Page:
Egyptian and Russian officials signed a joint cooperation protocol with regards to airport security aiming to resume flights between the countries on February 1 2018 after a two-year hiatus, the Russian Transport Ministry said in a news release according to state-run TASS.
Flights between the countries were suspended in 2015 after a Russian passenger aircraft was downed over the Sinai killing 224 people on board.
“On December 15, there was a meeting between Russian Transport Minister Maksim Sokolov and Egyptian Civil Aviation Minister Sherif Fathi. They signed a protocol between the governments of Russia and Egypt on cooperation in ensuring civil aviation security,” the news release runs.
Days after a visit by Russian President Vladimir Putin to Cairo, Egypt’s Civil Aviation Minister Sherif Fathy and Russian Minister of Transport Maksim Sokolov penned the agreement on Friday afternoon.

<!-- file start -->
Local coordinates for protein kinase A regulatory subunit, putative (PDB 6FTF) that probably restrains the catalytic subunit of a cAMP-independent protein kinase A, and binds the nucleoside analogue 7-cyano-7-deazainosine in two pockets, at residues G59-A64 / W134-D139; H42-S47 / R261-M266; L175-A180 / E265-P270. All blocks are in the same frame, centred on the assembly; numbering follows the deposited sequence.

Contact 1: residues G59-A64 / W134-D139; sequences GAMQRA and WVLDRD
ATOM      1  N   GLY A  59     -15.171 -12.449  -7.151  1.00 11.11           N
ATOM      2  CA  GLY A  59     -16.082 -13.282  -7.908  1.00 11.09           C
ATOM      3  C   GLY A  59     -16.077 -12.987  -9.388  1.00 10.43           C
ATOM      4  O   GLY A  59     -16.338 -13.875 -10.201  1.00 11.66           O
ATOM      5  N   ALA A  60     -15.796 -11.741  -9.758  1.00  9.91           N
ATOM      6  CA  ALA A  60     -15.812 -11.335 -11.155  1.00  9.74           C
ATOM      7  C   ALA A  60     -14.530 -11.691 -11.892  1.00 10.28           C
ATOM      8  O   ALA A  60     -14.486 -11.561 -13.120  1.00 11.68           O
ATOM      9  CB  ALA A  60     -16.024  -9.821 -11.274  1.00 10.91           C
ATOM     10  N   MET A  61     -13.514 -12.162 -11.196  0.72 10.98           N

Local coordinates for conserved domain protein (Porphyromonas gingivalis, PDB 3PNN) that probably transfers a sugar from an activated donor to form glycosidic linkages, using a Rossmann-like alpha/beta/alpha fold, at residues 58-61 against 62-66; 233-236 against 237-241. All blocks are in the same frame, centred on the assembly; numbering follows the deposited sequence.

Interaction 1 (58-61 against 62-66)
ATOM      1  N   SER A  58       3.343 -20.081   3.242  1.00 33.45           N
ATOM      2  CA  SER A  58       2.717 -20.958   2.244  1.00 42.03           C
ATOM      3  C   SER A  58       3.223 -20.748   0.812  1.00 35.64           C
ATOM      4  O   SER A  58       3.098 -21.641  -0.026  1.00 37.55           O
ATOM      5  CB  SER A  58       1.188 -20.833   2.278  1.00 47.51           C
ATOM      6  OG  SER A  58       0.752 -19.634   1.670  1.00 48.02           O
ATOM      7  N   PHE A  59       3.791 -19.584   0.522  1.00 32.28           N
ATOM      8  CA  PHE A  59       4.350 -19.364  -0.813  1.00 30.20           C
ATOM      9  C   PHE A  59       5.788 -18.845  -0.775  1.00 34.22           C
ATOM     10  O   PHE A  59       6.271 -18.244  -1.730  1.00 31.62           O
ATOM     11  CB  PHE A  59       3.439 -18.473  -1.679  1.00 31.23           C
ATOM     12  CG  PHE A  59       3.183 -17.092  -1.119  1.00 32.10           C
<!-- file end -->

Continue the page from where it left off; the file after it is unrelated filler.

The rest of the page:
Sokolov said earlier on Friday that flights would be resumed in February 2018 but only after an official decree is issued by President Putin himself, according to Russia Today.
Although the contents of Friday’s cooperation protocol has not yet been revealed, Russia Today’s Arabic service reported that it includes biometric scans, video surveillance in areas adjacent to airports, and the designation of areas for pre-boarding searches, in addition to further security measures between exit gates and aircraft.
Egypt and Russia have actively been discussing the resumption of flights during the past two years, but no exact date has been given. Russia has requested additional security measures be put in place at Egyptian airports to ensure the safety of Russian citizens visiting the country.
Following the 2015 downing of the Russian plane, Egypt’s already struggling tourism sector was severely hit. The tourism industry employs up to four million Egyptians and is an integral source of income for Egypt’s economy, accounting for aproximately 11.3 percent of the country’s GDP. The influx of Russian tourists in Egypt had always been crucial to the sector and a key source of hard currency.